|Journal||Rhinology 54 - 4|
|Article Title||Olfactory function in patients with hyposmia compared to healthy subjects - An fMRI study|
|Abstract||BACKGROUND: Individuals with hyposmia, or the partial loss of smell, represent a large sector (15 %) of the population that is likely to grow with the current aging population; however, our understanding to how hyposmics centrally process odors is still not clear. One popular non-invasive tool for in vivo imaging of biological activity among human brains has been function magnetic resonance imaging (fMRI) which uses blood-oxygenation level dependent (BOLD) signal as an indirect measurement. Therefore, the aim of this study was to understand differences in olfaction processing between patients with hyposmia and healthy controls using functional magnetic resonance imaging (fMRI).
METHODOLOGY: Eleven hyposmic and 12 healthy, normosmic subjects were exposed to two different food-related odors (coffee and peach) during a block-designed fMRI session. Additionally, odor perception qualities were rated for each odor throughout the scanning session.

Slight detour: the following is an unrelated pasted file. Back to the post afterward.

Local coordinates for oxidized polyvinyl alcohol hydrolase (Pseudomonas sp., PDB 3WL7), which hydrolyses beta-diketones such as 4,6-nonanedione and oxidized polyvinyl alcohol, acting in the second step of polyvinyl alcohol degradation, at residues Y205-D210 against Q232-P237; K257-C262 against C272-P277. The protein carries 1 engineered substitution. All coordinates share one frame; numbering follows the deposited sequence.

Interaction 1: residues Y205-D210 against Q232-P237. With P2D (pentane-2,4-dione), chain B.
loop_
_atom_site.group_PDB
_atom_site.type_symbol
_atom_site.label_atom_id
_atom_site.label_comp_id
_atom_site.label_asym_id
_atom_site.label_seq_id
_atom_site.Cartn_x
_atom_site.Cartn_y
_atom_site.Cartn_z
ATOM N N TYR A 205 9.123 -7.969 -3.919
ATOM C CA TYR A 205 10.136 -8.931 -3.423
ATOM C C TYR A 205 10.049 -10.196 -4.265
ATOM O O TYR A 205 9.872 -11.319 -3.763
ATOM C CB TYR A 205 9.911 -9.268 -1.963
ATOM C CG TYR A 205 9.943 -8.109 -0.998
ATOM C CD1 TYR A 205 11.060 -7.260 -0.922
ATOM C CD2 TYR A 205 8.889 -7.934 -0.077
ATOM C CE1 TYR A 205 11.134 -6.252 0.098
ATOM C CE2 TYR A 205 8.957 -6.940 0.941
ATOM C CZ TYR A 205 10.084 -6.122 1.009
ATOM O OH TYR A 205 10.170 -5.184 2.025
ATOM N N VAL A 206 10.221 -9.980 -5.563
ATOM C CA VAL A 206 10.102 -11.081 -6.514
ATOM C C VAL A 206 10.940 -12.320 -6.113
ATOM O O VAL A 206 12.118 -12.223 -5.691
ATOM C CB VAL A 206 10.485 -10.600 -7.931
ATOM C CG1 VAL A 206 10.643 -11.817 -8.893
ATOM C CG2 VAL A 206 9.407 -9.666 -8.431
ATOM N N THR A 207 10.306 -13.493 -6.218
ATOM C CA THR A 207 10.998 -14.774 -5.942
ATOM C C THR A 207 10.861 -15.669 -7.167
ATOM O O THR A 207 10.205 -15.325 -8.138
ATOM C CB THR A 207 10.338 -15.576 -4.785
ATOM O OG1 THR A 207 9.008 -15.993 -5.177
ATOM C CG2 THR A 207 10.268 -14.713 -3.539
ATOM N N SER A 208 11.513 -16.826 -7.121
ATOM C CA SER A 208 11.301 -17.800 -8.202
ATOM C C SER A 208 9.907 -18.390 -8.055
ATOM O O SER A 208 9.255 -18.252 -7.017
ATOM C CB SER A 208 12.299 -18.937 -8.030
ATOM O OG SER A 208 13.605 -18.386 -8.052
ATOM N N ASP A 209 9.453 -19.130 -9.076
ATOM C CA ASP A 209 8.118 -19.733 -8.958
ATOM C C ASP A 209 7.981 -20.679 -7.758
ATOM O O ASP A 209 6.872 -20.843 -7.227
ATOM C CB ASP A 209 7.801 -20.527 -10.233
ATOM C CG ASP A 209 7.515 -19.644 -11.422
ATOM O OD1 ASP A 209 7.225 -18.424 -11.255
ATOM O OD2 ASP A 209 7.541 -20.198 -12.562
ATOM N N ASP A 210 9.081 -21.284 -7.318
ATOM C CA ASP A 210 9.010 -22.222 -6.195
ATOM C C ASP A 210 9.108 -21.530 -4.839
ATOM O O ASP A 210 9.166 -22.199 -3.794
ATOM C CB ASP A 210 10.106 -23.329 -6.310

RESULTS: The activations of the normosmic group were localized in typical olfactory areas (insula, orbitofrontal cortex [OFC], limbic system and amygdala). The hyposmic group showed similar regions of activation (insula, OFC, limbic system), however, less activation was found in the amygdala, left anterior cingulate and right OFC, but higher activation was shown in the right parahippocampal and both the left and right posterior cingulate gyrus which are assumed to play an important role in the processing and remembrance of memories.
CONCLUSIONS: These results indicate similar central olfactory processing among groups, yet subjects with partial loss may attempt to compensate smell impairment with odor memory or higher motivation to smell.
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